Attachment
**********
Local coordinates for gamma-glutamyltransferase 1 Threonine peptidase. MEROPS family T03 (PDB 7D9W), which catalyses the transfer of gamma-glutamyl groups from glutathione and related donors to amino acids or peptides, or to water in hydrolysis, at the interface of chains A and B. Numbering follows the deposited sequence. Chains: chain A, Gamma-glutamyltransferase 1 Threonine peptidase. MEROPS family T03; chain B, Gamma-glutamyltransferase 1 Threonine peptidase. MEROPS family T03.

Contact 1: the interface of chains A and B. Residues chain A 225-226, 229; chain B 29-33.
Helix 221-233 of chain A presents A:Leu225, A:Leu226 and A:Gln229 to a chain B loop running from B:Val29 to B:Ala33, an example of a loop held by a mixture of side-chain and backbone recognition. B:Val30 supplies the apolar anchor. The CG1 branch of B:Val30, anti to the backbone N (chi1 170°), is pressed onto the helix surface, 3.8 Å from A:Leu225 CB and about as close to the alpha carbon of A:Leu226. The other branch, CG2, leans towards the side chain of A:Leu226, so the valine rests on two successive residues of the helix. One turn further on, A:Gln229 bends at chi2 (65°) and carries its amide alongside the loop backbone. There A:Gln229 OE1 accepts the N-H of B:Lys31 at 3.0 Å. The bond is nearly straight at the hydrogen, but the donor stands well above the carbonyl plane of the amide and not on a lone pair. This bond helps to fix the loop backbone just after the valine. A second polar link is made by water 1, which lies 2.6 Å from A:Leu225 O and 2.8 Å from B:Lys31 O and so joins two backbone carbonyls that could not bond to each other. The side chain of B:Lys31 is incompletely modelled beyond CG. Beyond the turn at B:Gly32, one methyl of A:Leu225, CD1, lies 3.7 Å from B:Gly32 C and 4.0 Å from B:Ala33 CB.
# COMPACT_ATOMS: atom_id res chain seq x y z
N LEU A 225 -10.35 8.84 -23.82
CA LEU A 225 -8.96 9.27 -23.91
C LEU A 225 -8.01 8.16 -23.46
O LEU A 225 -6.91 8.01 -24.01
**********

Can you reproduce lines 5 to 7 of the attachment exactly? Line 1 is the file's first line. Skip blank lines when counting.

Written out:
N LEU A 225 -10.35 8.84 -23.82
CA LEU A 225 -8.96 9.27 -23.91
C LEU A 225 -8.01 8.16 -23.46